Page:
Math E-320: Spring 2012
Teaching Math with a Historical Perspective
Mathematics E-320: The floppy
Instructor: Oliver Knill
Office: SciCtr 432

 The floppy puzzle consists of one third of the Rubic cube. It is a wonderful example to show the concept of groups since it does not have the complexity of the Rubik cube (*) On the other hand, we can teach and learn the solution to the floppy in 10 minutes. The group has 192 = 4! * 23 elements and is so small enough that we can also visualize the Cayley graph which is the graph showing all configurations as nodes. Two nodes are connected if there is a move which maps a configuration to the other, where a move is an flip. Below you see the a visualization of the Cayley graph of the floppy computed in Mathematica. Because the group is so small, it can be kept as a whole in the computer. We can measure things out like the diameter. The diameter of the floppy is 6. You can with 6 moves reach from any position to any other position. This is the "God's number for the floppy". The corresponding question for the Rubik cube was solved only in 2010. The Rubik cube has 43'252'003'274'489'856'000 positions. A computer can not hold all of them in memory. Still it is today known that the diameter is 20. It is known to be the God number.
(*) Personal recollections:
• I had spent as a teenager 3 pretty intense weeks alone to find a method for solving the Rubik cube from scratch. For any of the puzzles I would have the puzzle constantly with me and even play with it while walking from one place to an other. It needs lots of time to find a solution without help. It is interesting that young kids are in general faster than adults in finding the solution. I had not known group theory then but still today, a mathematician knowing group theory needs quite some time to figure out a method of solution, even with assistance of a computer, because finding the solution moves needs experimentation.
• As an undergraduate student, I had been a course assistant for a computer laboratory. One of the project assigned to the students in the course had been to write a computer program which would find the solution strategy of the Rubik cube. Note that this is much more difficult than implementing a given solution in the computer. It is an artificial intelligence project since one asks the computer to be creative and find a puzzle strategy. We used the computer algebra system Cayley which is now called Magma. There is an open source program "Gap" which can do similar things today.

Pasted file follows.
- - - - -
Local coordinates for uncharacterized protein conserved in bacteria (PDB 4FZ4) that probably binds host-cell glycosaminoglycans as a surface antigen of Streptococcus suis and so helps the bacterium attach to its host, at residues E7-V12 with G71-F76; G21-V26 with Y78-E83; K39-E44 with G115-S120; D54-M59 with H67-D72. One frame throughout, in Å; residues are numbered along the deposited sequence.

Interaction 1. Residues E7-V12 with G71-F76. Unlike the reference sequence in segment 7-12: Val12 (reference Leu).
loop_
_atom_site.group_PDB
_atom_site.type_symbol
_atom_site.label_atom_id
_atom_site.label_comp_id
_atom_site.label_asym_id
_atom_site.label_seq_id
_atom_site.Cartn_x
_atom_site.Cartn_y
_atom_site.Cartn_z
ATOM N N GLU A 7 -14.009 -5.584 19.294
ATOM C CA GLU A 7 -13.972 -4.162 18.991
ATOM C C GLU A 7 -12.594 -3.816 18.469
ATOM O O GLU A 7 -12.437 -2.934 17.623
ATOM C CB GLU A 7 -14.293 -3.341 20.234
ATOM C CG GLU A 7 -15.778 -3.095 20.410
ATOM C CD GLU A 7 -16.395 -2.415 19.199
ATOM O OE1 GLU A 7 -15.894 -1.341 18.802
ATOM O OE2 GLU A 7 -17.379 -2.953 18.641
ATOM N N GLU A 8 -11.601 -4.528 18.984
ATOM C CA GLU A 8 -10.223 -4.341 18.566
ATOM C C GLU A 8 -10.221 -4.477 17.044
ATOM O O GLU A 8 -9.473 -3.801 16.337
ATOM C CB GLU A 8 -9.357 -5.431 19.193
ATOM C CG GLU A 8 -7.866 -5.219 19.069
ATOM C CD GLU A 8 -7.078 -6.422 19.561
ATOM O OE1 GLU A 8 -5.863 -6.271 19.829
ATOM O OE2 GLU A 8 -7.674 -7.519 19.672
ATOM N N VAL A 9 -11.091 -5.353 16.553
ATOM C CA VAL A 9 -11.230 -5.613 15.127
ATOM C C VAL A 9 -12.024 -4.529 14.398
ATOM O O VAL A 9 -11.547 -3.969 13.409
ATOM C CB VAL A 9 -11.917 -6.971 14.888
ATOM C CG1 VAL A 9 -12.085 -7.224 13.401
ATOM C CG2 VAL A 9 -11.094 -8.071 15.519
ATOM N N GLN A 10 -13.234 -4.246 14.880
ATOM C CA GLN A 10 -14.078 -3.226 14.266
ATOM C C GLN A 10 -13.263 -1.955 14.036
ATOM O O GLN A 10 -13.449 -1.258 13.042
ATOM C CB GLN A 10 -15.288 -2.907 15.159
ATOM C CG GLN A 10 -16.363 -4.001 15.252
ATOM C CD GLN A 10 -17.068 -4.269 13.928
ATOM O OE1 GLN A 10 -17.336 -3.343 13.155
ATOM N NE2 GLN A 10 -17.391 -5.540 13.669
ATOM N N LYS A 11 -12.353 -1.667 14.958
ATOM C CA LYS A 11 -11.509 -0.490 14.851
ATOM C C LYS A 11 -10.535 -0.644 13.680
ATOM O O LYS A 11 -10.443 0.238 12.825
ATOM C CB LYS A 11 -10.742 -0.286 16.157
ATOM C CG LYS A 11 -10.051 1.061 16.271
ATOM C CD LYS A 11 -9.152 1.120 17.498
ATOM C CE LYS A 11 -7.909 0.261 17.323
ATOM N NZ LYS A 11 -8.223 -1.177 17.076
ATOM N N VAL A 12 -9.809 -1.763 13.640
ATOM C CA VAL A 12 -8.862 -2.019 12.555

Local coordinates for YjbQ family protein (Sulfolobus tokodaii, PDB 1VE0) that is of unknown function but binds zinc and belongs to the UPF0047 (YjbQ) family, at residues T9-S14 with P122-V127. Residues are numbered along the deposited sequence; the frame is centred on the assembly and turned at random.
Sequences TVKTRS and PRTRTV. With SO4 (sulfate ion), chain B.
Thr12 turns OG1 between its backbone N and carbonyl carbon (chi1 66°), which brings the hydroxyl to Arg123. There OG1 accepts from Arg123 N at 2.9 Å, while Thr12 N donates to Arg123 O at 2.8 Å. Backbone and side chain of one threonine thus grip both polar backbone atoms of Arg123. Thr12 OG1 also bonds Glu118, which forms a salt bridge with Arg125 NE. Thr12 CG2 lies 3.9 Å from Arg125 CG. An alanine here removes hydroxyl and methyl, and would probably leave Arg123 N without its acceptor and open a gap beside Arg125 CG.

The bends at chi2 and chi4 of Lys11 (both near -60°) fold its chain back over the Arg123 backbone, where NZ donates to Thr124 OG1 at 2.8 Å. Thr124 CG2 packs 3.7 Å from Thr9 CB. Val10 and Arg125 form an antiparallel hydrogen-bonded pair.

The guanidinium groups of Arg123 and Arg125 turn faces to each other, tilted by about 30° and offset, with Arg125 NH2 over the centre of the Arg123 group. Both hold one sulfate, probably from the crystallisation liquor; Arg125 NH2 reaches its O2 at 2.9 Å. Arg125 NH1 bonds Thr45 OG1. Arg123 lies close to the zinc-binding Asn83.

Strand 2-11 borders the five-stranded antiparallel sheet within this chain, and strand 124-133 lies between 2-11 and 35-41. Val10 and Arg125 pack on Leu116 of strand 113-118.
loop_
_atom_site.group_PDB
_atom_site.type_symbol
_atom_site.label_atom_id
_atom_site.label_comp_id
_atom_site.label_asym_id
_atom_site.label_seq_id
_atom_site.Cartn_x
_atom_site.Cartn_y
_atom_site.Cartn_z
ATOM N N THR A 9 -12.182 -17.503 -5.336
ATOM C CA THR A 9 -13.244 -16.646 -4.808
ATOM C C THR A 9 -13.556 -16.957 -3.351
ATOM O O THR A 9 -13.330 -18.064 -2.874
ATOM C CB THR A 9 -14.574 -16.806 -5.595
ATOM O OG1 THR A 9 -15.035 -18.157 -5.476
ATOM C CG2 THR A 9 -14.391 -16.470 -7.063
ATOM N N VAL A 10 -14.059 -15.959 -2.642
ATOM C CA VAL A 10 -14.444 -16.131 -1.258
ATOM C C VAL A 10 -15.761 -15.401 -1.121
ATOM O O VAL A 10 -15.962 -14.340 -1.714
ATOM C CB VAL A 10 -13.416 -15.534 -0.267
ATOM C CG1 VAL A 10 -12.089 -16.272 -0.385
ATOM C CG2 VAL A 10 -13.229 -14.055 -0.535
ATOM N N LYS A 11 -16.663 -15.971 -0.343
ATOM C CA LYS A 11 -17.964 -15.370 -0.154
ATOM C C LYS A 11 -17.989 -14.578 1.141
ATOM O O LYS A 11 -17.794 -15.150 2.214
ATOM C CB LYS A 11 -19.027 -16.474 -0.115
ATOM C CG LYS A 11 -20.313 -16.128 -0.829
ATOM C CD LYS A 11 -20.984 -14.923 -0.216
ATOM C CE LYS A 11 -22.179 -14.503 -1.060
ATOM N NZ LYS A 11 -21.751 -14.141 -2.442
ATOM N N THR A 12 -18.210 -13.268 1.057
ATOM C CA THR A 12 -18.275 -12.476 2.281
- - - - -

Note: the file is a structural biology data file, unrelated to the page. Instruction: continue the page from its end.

• As a graduate student, I had participated in a contest in the Swiss town of Bern. A "Rubik cube" type puzzle, the "master ball" had to be solved competitively in front of a larger audience. The task had been to race doing a specific transposition in that group. Having been trained at ETH in algebra and theoretical computer science also been a course assistant in a course using computer algebra, I had used the computer algebra system Cayley (now Magma) to find a solution and assigned a Sun workstation to tackle the problem. After a few hours, it came up with a solution which consisted of several dozen moves. I brought this solution to the competition: after all the contestants had been introduced, we went on to race who would solve the puzzle first. The fastest solver was a farmer and cheese-maker from Emmental. Without computers and without any knowledge in group theory, he had the best understanding to walk around in that non-Abelian group. This event happened before the movie "Good Will Hunting" appeared and is no fiction.
• In graduate school, I once gave a seminar talk about the diameter of the Rubik cube. At that time one had known that 18 is a lower bound and 52 is an upper bound. I still remember that one of the commentaries of the seminar was that finding the diameter of the Rubik cube "is not a particularly interesting question".